But really, it’s the people that work here that make the apprenticeship really special

The team I work with have consistently supported me and championed me from the moment I started. They are always willing to take time out of their busy days to show me what is in flower or the best way to mow straight lines. I also love meeting up with my fellow apprentices at Capel Manor College once a week.

Ask lots of questions if you are selected to attend the Apprenticeship Open Day

It’s important to understand what the apprenticeship will involve. It’s a big commitment juggling studies whilst working.

*Photographer Monica R.Goya visited Richmond Park every month in 2019 to document Selina's experience as a Royal Parks apprentice. You can view it here.

First year apprentice Aimee Spanswick is based in The Regent’s Park

First year apprentice based in The Regent's Park.

In 2019, apprentice Aimee Spanswick, 35, left her job as a Customer Services Administrator, to follow her dream of working in the horticultural industry:

I’ve always had an interest in horticulture

My parents cultivated a love of the land and encouraged me from a young age to grow simple vegetables and flowers. In my mid-twenties my passion intensified, and I became particularly concerned about the vegetables I was buying. I was lucky enough to acquire an allotment when I lived in Northampton where I learnt about the importance of soil health and prevention of pests and diseases.

I wanted to get into the industry, but I didn’t know how

Before hearing about the Royal Parks Apprenticeship Scheme, I couldn’t see a way into horticulture for an unqualified gardener in London as most vacancies required at least two years’ experience. This scheme offers me a regular income and a hands-on approach to study, getting me to the level required to pursue a career relatively quickly.

There are lots of opportunities to expand your skills

There are opportunities to attend workshops at other Royal Parks and get involved with creative garden design. In the second year of your apprenticeship you study propagation at the Hyde Park nursery which grows 450,000 plants for all eight Royal Parks!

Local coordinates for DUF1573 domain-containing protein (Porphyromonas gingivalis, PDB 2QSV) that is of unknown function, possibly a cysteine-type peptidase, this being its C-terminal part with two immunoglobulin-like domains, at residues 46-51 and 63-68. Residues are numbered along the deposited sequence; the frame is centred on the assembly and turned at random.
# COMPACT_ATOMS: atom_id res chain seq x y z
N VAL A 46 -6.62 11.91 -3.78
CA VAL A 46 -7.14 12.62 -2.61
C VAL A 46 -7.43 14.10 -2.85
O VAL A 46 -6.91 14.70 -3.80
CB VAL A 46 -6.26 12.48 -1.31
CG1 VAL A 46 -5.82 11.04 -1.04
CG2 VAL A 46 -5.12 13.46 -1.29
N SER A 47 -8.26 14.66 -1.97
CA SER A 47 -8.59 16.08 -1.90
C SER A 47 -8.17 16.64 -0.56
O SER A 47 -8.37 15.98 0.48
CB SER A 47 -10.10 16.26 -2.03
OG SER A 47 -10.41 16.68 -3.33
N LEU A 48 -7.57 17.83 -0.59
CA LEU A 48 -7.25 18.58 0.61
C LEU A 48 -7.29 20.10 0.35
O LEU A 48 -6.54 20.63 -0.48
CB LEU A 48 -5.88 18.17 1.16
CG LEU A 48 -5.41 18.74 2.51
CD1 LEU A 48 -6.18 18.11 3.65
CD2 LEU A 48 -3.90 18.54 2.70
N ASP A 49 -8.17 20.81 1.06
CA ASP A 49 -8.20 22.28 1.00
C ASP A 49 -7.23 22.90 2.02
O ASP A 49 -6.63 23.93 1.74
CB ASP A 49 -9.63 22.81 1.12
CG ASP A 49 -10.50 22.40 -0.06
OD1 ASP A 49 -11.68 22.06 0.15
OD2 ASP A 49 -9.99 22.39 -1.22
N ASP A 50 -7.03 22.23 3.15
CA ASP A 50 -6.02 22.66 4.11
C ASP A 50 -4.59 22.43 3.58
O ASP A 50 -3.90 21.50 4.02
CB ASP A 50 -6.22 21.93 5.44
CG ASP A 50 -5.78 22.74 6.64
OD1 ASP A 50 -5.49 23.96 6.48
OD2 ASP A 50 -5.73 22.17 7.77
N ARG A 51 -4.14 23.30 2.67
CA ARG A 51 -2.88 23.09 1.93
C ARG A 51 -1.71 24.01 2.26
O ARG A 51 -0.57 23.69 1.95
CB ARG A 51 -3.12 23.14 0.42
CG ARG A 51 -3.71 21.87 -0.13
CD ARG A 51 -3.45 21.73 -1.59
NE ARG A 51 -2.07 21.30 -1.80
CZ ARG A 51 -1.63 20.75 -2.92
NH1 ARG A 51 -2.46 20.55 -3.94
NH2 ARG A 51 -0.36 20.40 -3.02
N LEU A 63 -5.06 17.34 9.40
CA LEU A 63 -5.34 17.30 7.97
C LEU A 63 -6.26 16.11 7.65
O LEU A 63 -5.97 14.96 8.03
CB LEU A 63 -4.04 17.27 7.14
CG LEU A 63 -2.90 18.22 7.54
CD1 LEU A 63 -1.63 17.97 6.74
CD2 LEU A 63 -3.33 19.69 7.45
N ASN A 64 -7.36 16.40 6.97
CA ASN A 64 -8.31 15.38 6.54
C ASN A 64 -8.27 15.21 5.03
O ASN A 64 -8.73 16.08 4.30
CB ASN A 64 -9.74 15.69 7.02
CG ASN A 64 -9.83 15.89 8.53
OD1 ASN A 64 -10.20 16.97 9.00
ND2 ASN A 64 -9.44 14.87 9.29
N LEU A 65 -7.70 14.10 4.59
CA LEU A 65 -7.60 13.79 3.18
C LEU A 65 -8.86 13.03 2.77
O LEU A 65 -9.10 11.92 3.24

Recently, one of my colleagues suggested that I plant a bedding design for winter at the waterside. With support and guidance, I arranged and planted a good-sized bed within two days. I had to be mindful of composition, symmetry and colour for the design to be effective and I think it turned out very well in the end. The process was really enjoyable, it has been one of my favourite projects so far.

Be prepared to study for at least six hours a week

You will be expected to conduct learning in your own time. This includes learning ten plant names in Latin every fortnight. It sounds scary and I was intimidated at first, but you will be surprised how quickly you will learn and remember the names.

Before you apply consider which Royal Park you want to work in

If you are not set on a particular park, then visit all eight to see which is the right fit for you. Consider your interests, the park’s location, the commute and weigh up the pros and cons.

*This article was written in February 2020.

Apply for this year's scheme

Visit the Horticultural Apprenticeship Scheme web page for full details of the scheme and links to the online application forms.

The closing date for applications is Sunday 15 March 2020.

Help us improve our website by providing your feedback.